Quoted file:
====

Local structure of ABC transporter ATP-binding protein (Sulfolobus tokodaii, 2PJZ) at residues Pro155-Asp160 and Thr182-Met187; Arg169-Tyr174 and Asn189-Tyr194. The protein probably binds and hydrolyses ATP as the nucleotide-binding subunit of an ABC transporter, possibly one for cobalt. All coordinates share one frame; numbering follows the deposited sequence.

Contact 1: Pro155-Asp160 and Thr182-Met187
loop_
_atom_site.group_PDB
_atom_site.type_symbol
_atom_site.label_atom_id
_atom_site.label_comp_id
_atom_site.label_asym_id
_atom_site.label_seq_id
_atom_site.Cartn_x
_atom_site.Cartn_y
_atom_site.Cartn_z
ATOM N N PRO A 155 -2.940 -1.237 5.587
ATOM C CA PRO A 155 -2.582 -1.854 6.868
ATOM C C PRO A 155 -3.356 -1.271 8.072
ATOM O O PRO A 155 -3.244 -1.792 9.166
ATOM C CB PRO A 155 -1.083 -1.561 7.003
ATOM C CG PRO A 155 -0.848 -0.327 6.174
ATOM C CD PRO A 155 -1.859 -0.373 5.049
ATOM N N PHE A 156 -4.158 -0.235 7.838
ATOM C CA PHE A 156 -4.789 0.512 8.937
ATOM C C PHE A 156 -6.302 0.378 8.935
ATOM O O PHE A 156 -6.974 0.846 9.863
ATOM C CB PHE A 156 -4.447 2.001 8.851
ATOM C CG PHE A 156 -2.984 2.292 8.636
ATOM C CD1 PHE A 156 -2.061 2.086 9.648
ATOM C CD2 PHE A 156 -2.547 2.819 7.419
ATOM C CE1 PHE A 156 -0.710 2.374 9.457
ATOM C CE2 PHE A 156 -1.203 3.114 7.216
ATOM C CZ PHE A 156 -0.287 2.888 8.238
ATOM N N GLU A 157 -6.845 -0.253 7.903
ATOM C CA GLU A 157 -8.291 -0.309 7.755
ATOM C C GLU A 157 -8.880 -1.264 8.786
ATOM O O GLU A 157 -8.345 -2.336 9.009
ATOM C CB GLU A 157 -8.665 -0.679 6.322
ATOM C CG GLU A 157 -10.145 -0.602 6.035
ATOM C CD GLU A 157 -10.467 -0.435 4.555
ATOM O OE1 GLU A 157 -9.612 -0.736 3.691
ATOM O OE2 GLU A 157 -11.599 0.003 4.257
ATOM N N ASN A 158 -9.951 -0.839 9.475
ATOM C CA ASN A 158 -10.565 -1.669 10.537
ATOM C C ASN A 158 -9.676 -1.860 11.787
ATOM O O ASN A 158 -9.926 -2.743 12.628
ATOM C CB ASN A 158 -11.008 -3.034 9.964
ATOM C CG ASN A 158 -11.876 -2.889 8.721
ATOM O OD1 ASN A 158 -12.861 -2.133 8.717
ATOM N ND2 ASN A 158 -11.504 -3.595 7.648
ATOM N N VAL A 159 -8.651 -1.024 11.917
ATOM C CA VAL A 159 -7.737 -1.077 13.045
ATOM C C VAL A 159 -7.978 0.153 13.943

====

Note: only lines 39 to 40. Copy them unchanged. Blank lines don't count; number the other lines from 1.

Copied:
ATOM O OE2 GLU A 157 -11.599 0.003 4.257
ATOM N N ASN A 158 -9.951 -0.839 9.475